1692- you could just call someone a witch and they were put on trial and suspected of witch craft. How easy it was to gang up on a select group of people and everyone believed there were bad and harmful and witches? 24 dead.
1933- when Hitler forced jews to wear a badge to identify them as jewish, and not shortly after that started sending them to labor camps and death camps. All based on anti semitic propaganda he pumped into his people to turn them against a race. 6 million dead.
1942- when thousands of Japanese Americans living in the United States were forced into war relocation camps. How it created a panic against the people and just fueled racism with no real foundation for putting them in the camps. Reputations, business and lives lost. It wasnt until 1992 when america said “im sorry” with some cash.
1947- when all you had to do to get someone put on trial for being a Communist was say “I think they are a commie” Without anything to back it up their life was ruined. They business failed, they lost their job and reputation and was pegged as a traitor. Even put on trial. Based on nothing.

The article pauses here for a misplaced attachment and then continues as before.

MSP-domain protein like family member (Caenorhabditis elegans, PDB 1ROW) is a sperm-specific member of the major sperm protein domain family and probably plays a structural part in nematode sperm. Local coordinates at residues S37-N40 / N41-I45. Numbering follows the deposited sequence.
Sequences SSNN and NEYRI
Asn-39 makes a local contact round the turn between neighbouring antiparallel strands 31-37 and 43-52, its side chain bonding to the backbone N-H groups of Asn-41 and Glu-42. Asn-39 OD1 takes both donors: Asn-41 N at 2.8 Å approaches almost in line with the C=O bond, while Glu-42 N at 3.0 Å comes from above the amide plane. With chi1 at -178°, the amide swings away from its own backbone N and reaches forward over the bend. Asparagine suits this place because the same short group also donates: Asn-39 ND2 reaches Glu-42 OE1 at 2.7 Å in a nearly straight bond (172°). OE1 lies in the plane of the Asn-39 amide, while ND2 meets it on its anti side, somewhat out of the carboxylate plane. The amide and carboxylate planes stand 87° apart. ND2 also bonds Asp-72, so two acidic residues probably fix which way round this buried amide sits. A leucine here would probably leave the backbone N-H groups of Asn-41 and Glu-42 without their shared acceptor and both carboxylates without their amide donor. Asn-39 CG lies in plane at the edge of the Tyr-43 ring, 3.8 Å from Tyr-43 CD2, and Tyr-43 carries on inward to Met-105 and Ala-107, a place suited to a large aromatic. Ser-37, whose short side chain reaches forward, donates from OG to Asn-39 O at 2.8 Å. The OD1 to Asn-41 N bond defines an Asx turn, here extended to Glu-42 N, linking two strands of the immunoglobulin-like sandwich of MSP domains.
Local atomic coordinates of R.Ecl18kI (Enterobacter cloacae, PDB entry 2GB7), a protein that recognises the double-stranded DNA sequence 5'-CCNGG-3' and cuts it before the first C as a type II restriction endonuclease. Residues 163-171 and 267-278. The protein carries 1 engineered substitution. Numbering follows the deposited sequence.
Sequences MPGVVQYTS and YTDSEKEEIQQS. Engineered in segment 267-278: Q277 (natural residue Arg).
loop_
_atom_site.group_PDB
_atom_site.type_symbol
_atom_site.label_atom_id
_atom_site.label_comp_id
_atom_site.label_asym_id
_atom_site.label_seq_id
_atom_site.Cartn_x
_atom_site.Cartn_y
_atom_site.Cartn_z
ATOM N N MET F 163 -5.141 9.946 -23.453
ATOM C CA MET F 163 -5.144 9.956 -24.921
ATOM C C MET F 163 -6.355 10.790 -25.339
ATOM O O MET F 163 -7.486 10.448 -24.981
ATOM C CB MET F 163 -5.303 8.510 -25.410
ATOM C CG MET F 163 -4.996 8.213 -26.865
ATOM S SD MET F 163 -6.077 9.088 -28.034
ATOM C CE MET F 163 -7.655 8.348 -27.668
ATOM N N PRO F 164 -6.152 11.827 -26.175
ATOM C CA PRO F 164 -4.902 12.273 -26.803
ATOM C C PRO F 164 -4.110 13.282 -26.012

1975- Cambodia established concentration camps. 1.4 to 2.2 million died.
1976- during the dirty war in Argentina there were over 300 places throughout the country that served as secret detention centers- 30,000 killed or missing.
2015- some people want to require registering Muslims in a database or giving them a form of special identification that noted their religion. Because we all know history proves that this method of segregation works so well. Because in war times, the best thing you could do is to force victims of racism into public discrimination. Right? Whats next, muslim relocation camps?

Dont give me that “we need to protect ourself” bull crap. You just dont want to admit that you are an uneducated racist.